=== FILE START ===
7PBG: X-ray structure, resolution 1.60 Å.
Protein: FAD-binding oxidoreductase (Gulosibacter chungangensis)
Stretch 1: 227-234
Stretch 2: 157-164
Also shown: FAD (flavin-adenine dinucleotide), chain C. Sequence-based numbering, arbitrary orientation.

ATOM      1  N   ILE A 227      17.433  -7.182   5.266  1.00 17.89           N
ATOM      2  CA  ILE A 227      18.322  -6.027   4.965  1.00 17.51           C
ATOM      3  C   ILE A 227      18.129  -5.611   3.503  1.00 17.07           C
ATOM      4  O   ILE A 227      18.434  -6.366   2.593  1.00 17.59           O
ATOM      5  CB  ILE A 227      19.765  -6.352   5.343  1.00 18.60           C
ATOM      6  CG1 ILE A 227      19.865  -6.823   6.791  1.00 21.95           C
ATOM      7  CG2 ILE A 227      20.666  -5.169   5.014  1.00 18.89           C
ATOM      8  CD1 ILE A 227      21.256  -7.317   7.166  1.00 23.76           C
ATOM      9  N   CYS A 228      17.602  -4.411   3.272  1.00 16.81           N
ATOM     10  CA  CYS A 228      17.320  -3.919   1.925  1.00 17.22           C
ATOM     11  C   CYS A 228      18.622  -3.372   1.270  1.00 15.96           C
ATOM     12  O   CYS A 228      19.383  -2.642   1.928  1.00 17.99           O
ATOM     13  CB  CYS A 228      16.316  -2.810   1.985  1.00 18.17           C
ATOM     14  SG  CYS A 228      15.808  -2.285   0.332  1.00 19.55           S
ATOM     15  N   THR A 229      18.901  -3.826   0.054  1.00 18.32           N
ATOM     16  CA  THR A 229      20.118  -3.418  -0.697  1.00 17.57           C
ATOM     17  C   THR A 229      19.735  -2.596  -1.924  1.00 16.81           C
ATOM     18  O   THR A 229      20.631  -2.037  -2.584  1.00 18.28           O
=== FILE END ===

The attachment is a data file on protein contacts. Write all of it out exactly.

7PBG: X-ray structure, resolution 1.60 Å.
Protein: FAD-binding oxidoreductase (Gulosibacter chungangensis)
Stretch 1: 227-234
Stretch 2: 157-164
Also shown: FAD (flavin-adenine dinucleotide), chain C. Sequence-based numbering, arbitrary orientation.

ATOM      1  N   ILE A 227      17.433  -7.182   5.266  1.00 17.89           N
ATOM      2  CA  ILE A 227      18.322  -6.027   4.965  1.00 17.51           C
ATOM      3  C   ILE A 227      18.129  -5.611   3.503  1.00 17.07           C
ATOM      4  O   ILE A 227      18.434  -6.366   2.593  1.00 17.59           O
ATOM      5  CB  ILE A 227      19.765  -6.352   5.343  1.00 18.60           C
ATOM      6  CG1 ILE A 227      19.865  -6.823   6.791  1.00 21.95           C
ATOM      7  CG2 ILE A 227      20.666  -5.169   5.014  1.00 18.89           C
ATOM      8  CD1 ILE A 227      21.256  -7.317   7.166  1.00 23.76           C
ATOM      9  N   CYS A 228      17.602  -4.411   3.272  1.00 16.81           N
ATOM     10  CA  CYS A 228      17.320  -3.919   1.925  1.00 17.22           C
ATOM     11  C   CYS A 228      18.622  -3.372   1.270  1.00 15.96           C
ATOM     12  O   CYS A 228      19.383  -2.642   1.928  1.00 17.99           O
ATOM     13  CB  CYS A 228      16.316  -2.810   1.985  1.00 18.17           C
ATOM     14  SG  CYS A 228      15.808  -2.285   0.332  1.00 19.55           S
ATOM     15  N   THR A 229      18.901  -3.826   0.054  1.00 18.32           N
ATOM     16  CA  THR A 229      20.118  -3.418  -0.697  1.00 17.57           C
ATOM     17  C   THR A 229      19.735  -2.596  -1.924  1.00 16.81           C
ATOM     18  O   THR A 229      20.631  -2.037  -2.584  1.00 18.28           O